Those needs which he shares with the animal – hunger, thirst, need for sleep and sexual satisfaction – are important, being rooted in the inner chemistry of the body, and they can become all powerful when they remain unsatisfied. But even their complete satisfaction is not a sufficient condition for sanity and mental health. These depend on the satisfaction of those needs and passions which are specifically human, and which stem from the conditions of the human situation: the need for relatedness, transcendence, rootedness, the need for a sense of identity and the need for a frame of orientation and devotion. ― (1955a: The Sane Society, New York (Rinehart and Winston, Inc.) 1955, p. 67.)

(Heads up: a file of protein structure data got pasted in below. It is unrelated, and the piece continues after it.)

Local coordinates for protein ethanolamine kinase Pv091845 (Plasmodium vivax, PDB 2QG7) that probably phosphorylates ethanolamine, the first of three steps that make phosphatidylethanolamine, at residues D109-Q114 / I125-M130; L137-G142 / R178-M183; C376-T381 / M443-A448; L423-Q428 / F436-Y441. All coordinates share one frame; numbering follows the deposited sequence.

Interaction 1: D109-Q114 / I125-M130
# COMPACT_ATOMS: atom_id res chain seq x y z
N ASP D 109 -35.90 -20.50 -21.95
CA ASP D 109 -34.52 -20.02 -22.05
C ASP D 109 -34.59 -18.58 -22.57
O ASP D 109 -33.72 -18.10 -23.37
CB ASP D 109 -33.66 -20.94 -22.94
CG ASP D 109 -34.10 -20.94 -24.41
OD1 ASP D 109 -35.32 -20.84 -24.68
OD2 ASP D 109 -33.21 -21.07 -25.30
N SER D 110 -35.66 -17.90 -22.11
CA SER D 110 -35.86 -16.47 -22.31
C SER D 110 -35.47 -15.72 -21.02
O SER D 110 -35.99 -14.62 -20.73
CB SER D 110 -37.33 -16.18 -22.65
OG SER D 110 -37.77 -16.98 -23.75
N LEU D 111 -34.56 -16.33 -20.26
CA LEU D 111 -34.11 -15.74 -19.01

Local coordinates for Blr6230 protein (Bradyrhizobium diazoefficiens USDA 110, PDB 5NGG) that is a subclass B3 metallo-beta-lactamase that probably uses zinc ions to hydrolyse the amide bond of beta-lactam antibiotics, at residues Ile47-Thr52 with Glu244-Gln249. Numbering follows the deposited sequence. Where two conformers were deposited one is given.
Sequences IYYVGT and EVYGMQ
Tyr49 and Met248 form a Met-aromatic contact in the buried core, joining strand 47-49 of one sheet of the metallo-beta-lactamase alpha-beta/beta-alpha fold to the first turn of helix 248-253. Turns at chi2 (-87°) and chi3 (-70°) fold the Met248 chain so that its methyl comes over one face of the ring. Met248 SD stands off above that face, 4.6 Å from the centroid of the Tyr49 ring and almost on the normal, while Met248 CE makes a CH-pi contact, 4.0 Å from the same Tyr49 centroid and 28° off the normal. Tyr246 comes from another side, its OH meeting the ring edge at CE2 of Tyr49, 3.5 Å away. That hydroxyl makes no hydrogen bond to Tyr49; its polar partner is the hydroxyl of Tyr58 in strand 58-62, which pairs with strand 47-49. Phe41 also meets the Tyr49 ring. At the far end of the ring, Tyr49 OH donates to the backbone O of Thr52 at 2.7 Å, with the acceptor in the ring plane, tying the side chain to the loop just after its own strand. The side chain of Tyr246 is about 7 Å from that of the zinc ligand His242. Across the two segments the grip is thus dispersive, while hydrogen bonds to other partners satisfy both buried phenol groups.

„What are the needs the fulfillment of which brings about happiness?“ (…) By and large, there are two opposing positions. The first, and today almost exclusively held, position is that a need is defined entirely subjectively; it is the striving for something I want badly enough so that we have a right to call it a need, the satisfaction of which gives pleasure. In this definition the question is not raised what the source of the need is (…) or what effect the satisfaction of the need has on a person. (…) ― The opposite position is fundamentally different. It focuses on the question of whether a need is conducive to man’s growth and well-being or whether it hobbles and damages him. It speaks of such needs as are rooted in man’s nature and are conducive to his growth and self-fixlfillment. In this second concept the purely subjective nature of happiness is replaced by an objective, normative one. Only the fulfillment of desires that are in man’s interests leads to happiness. In the first instance I say: „I am happy if I get all the pleasure I want“; in the second: „I am happy if I get what I ought to want, provided I want to attain an optimum of self-completion.“ ― (1989a [1974-75]: The Art of Being, New York (Continuum) 1993, pp. 2-3.)